Any app that gave in to these demands would be abandoned, and other, more secretive ones would steal market share overnight. Much like their American and European counterparts, British Conservatives have never fully understood the internet or this aspect of the markets.
Interestingly, however, the impetus for censorship goes beyond the Conservative Party in Britain and is increasingly widespread in parliament. In December, the opposition Labor Party even called for a crackdown on virtual private networks (VPNs), a deeply unserious proposal that would be deeply chaotic to even attempt.
Much remote working is only possible through VPNs, and those who are security-conscious routinely use them to protect themselves from the very online harms the government is trying to regulate.
Meanwhile, many MPs also want to make it illegal to send nasty messages online. When my former MP, David Amess, was murdered in 2021 with a knife, not a tweet, MP Mark Francois used feverish parliamentary debate to call for the Davids Act, which would punish certain types of online behavior, making it impossible anonymous publication something that would prove to be a surprising overreach of the government.
Compared to other democracies, UK laws are already purely censorial. Individuals are routinely fined or sent to jail for risque messages and spicy tweets under the Communications Act and the Public Order Act. And, if they get out, even messages sent using encryption can send people to jail for committing serious crimes.
In Scotland, for example, internet users are now subject to a new hate crimes law, which could send them to prison for incitement to hatred, a term without a proper definition that could prove hugely capacious in the hands of public zealous ministries.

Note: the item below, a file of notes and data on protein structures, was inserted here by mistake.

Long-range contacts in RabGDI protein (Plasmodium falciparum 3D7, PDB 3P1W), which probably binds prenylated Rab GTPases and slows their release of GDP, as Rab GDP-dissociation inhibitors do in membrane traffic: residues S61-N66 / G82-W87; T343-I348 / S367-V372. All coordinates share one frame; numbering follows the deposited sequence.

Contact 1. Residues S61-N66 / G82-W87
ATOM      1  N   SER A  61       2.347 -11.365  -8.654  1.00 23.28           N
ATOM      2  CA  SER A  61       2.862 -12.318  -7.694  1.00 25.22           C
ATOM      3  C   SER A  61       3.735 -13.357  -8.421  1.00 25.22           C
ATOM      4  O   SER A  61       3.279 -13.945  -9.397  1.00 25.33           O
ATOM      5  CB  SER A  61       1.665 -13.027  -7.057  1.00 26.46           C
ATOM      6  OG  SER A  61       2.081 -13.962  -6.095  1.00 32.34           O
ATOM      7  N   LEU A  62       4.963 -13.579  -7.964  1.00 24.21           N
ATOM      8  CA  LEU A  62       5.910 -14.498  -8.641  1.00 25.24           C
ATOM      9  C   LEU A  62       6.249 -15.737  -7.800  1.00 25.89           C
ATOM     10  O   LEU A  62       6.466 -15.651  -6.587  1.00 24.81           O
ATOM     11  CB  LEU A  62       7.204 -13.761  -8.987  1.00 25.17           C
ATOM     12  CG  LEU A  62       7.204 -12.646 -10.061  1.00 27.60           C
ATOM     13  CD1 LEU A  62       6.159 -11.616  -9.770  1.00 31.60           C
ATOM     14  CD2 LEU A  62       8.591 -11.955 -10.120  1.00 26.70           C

But beyond jailing individuals for off-color communications, what the UK government basically wants is the ability to censor online platforms, while simultaneously criticizing authoritarian regimes for doing the same. An individual may already be jailed for expressing bad thoughts but the government with much of the opposition on side now wants to deny them the ability and space to do so in the first place.
This is the premise underlying the proposed law. That on the part of Internet users and the state must be made safe rather than understood and approached with measured caution.
But life itself is dangerous; the risks cannot be avoided. And no amount of regulation can make the Internet safe for every user, nor can it protect every user from being offended.
In other areas of life, we have been forced to take responsibility for the consequences of our actions; parents are expected to be responsible for their children. But as the Internet grows too big to control directly, the state and the Conservative Party go haywire.
Politicians believe that the public wants censorship hard and fast and as soon as possible. But while they may be right, the consequences of a vast overrun of the state are never pleasant. And we’ll no doubt see them soon enough.
#amount #regulation #internet #safe #user